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The B-Word: why are high-profile blockchain projects failing?

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The recent failures of large-scale blockchain projects by both the Australian Securities Exchange and a joint IBM / Maersk shipping platform have spotlighted the difficulties of such major transformations. What lessons can telecoms companies learn when pursuing their own blockchain ventures?

As the crypto market continues to reel from the collapse of FTX, the arrest of its founder in the Bahamas, and trouble brewing for Binance, in less miniseries-worthy developments, the Australian Securities Exchange (ASX) has quietly announced that its blockchain-based replacement is no longer happening.

In development since January 2016, the new exchange, developed in partnership with Digital Asset, would have been a world’s first of its kind, replacing the 25-year-old Clearing House Electronic Subregister System (CHESS) with a nimbler, more cost-efficient alternative.

Stock settlement time remains, at two days on average, sluggish at best, and attempts to speed up the process have proven difficult. In the US, a great deal of time and effort was spent on turbo-charging the process to one business day in the wake of the great meme stock rush of 2021.

Ensuring that each of the various ledgers of those involved in any given trade are accurate and up to date is the big challenge – therefore, would a single ledger, such as one based on blockchain, not be an obvious response to the problem?

The ASX said the decision, the outcome of an independent delivery review by Accenture, was taken “in light of the solution uncertainty”. Despite this, the report states that 63% of the project’s deliverables had reached the testing phase, albeit with “significant gaps in Test, Analysis and Design, and overall Program and Project Management”.

In a lengthy blog post, Tim Bray, former AWS vice-president and co-author of XML, dished the dirt on Amazon’s (brief) involvement in the project, and the reasons why they didn’t get involved. In short, he diagnosed a case of too much money being poured into a technology for which there were no solid business use cases:

“The things they wanted to do were perfectly reasonable. Some of them were damn exciting. They all needed databases. They could all make use of ledger-like data structures, also cryptographic hashing and signing. But, um, why did they need blockchain? Severe lack of clarity on that.”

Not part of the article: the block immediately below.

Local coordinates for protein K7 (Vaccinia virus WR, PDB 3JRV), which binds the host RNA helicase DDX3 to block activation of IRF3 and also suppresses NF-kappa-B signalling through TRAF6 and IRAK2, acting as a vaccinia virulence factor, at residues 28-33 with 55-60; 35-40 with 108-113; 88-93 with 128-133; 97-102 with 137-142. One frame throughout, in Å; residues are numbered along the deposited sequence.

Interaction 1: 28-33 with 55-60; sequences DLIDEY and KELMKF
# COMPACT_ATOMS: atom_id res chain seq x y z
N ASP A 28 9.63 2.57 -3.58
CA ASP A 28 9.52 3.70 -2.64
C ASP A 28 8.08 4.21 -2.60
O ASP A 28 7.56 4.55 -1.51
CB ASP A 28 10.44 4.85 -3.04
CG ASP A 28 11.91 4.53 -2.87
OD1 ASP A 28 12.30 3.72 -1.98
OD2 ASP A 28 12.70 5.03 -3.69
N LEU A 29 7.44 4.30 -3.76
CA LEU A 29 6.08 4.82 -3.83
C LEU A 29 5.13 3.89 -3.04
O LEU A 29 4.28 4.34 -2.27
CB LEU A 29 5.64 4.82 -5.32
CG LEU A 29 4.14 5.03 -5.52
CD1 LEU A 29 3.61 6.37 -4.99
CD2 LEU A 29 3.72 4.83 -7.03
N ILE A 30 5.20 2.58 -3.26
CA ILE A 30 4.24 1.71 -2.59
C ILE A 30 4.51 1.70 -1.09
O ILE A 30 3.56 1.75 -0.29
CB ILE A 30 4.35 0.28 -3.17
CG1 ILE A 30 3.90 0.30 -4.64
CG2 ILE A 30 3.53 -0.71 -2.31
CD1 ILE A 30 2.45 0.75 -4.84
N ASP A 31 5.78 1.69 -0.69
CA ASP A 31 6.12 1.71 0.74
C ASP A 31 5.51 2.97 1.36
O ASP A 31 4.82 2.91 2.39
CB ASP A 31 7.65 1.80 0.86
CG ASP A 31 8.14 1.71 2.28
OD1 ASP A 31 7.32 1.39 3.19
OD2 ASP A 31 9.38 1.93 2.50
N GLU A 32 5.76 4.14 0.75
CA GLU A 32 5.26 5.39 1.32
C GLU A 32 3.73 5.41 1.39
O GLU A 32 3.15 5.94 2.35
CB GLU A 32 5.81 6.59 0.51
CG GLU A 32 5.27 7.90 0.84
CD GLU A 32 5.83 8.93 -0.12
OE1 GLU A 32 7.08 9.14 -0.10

Bray and his team were sceptical over blockchain because “we just couldn’t convince ourselves that the real world wanted zero-trust” as opposed to a central, accountable authority overseeing transactions on a “trust but verify” basis.

With a zero-trust system like decentralised and distributed blockchain, every user on a network is treated as a possible threat, and access to systems within a network is only granted if the user has been authenticated. Effectively, in a zero-trust house, every internal door is locked, whereas a trust but verify house is one with a locked front door but no internal doors.

From the trading floor to the shipping port, it was also recently announced that IBM and Maersk’s TradeLens, the only successful blockchain managing a public shipping network, is shutting down after four years.

Once handling 700 million events and 6 million documents per year, TradeLens digitised the vast quantities of information contained within the mostly manual paperwork that trade depends on to standardise global shipping and logistics.

However, even an ongoing supply chain crisis couldn’t help it reach a sufficient level of commercial viability, and the 300 or so firms that did sign up were reluctant to share business-sensitive data on the platform – hardly a vote of confidence in the integrity of the blockchain.

Bertrand Chen, chief executive of rival blockchain trading platform GSBN, blamed TradeLens’ “bigger focus on technology than business,” adding: “which problem does it solve? If it does not resonate with end users, it won’t work.”

After so many years of botched attempts and thwarted pilots, is blockchain incapable of overcoming its issues around regulation, interoperability and scalability making it impractical for use in, say, securities trading or shipping logistics?

The qualities that made blockchain so disruptive and enticing to the Sam Bankman-Frieds of the world – lack of regulation, standardisation, and a glossary of staggeringly alienating jargon – makes it equally off-putting to the businesses who could fund the next stage of large-scale use cases. As things stand, the risk for investors and enterprises is just too great.

Though some smaller enterprises are successfully making use of blockchain in the telecoms space –DENT Wireless‘ token-based marketplace for mobile data and the Telcoin currency being two of them – these remain far from the massive transformative digital projects that the ASX and IBM / Maersk ventures represented.

For now though, the search for a cryptelco killer app continues…

About the author

Adam Hughes


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